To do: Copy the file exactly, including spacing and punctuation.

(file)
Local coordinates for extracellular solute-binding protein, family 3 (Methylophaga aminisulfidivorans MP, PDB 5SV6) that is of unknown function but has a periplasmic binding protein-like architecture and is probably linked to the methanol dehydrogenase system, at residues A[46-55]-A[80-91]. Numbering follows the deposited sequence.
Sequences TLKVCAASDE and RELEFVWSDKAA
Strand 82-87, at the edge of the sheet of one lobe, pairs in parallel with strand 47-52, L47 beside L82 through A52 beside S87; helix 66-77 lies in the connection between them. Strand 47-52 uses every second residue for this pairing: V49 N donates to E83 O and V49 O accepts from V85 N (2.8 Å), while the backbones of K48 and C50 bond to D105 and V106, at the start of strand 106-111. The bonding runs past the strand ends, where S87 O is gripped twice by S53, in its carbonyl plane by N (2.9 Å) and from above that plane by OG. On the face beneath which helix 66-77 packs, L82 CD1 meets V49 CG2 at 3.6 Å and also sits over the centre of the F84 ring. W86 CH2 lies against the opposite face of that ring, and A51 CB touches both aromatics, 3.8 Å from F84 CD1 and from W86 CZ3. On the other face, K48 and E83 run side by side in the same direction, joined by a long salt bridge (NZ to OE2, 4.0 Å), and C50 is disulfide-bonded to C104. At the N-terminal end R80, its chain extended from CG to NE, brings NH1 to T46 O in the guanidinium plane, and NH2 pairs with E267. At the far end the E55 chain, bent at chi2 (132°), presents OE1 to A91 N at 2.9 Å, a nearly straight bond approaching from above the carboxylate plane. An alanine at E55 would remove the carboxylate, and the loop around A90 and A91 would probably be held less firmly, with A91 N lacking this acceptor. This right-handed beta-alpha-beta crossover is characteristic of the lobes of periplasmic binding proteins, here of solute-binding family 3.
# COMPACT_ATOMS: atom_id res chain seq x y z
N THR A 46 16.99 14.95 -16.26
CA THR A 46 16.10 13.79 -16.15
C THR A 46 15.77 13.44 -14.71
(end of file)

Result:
Local coordinates for extracellular solute-binding protein, family 3 (Methylophaga aminisulfidivorans MP, PDB 5SV6) that is of unknown function but has a periplasmic binding protein-like architecture and is probably linked to the methanol dehydrogenase system, at residues A[46-55]-A[80-91]. Numbering follows the deposited sequence.
Sequences TLKVCAASDE and RELEFVWSDKAA
Strand 82-87, at the edge of the sheet of one lobe, pairs in parallel with strand 47-52, L47 beside L82 through A52 beside S87; helix 66-77 lies in the connection between them. Strand 47-52 uses every second residue for this pairing: V49 N donates to E83 O and V49 O accepts from V85 N (2.8 Å), while the backbones of K48 and C50 bond to D105 and V106, at the start of strand 106-111. The bonding runs past the strand ends, where S87 O is gripped twice by S53, in its carbonyl plane by N (2.9 Å) and from above that plane by OG. On the face beneath which helix 66-77 packs, L82 CD1 meets V49 CG2 at 3.6 Å and also sits over the centre of the F84 ring. W86 CH2 lies against the opposite face of that ring, and A51 CB touches both aromatics, 3.8 Å from F84 CD1 and from W86 CZ3. On the other face, K48 and E83 run side by side in the same direction, joined by a long salt bridge (NZ to OE2, 4.0 Å), and C50 is disulfide-bonded to C104. At the N-terminal end R80, its chain extended from CG to NE, brings NH1 to T46 O in the guanidinium plane, and NH2 pairs with E267. At the far end the E55 chain, bent at chi2 (132°), presents OE1 to A91 N at 2.9 Å, a nearly straight bond approaching from above the carboxylate plane. An alanine at E55 would remove the carboxylate, and the loop around A90 and A91 would probably be held less firmly, with A91 N lacking this acceptor. This right-handed beta-alpha-beta crossover is characteristic of the lobes of periplasmic binding proteins, here of solute-binding family 3.
# COMPACT_ATOMS: atom_id res chain seq x y z
N THR A 46 16.99 14.95 -16.26
CA THR A 46 16.10 13.79 -16.15
C THR A 46 15.77 13.44 -14.71